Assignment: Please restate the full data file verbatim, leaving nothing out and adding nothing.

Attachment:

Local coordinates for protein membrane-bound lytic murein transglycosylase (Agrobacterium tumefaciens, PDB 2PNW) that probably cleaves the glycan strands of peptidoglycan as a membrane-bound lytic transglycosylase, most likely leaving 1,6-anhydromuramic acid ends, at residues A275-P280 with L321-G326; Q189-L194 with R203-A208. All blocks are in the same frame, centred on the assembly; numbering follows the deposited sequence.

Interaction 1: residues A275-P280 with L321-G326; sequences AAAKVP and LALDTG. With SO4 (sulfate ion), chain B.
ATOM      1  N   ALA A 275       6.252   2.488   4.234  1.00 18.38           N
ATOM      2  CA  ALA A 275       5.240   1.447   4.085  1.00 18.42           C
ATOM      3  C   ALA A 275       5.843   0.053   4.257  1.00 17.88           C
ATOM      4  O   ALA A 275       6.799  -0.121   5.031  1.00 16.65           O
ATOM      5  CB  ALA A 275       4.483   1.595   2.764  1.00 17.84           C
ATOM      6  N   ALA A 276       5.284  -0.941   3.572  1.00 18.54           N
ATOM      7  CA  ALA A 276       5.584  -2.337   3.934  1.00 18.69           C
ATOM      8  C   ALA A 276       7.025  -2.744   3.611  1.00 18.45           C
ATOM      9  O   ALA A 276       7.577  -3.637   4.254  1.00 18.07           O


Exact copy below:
Local coordinates for protein membrane-bound lytic murein transglycosylase (Agrobacterium tumefaciens, PDB 2PNW) that probably cleaves the glycan strands of peptidoglycan as a membrane-bound lytic transglycosylase, most likely leaving 1,6-anhydromuramic acid ends, at residues A275-P280 with L321-G326; Q189-L194 with R203-A208. All blocks are in the same frame, centred on the assembly; numbering follows the deposited sequence.

Interaction 1: residues A275-P280 with L321-G326; sequences AAAKVP and LALDTG. With SO4 (sulfate ion), chain B.
ATOM      1  N   ALA A 275       6.252   2.488   4.234  1.00 18.38           N
ATOM      2  CA  ALA A 275       5.240   1.447   4.085  1.00 18.42           C
ATOM      3  C   ALA A 275       5.843   0.053   4.257  1.00 17.88           C
ATOM      4  O   ALA A 275       6.799  -0.121   5.031  1.00 16.65           O
ATOM      5  CB  ALA A 275       4.483   1.595   2.764  1.00 17.84           C
ATOM      6  N   ALA A 276       5.284  -0.941   3.572  1.00 18.54           N
ATOM      7  CA  ALA A 276       5.584  -2.337   3.934  1.00 18.69           C
ATOM      8  C   ALA A 276       7.025  -2.744   3.611  1.00 18.45           C
ATOM      9  O   ALA A 276       7.577  -3.637   4.254  1.00 18.07           O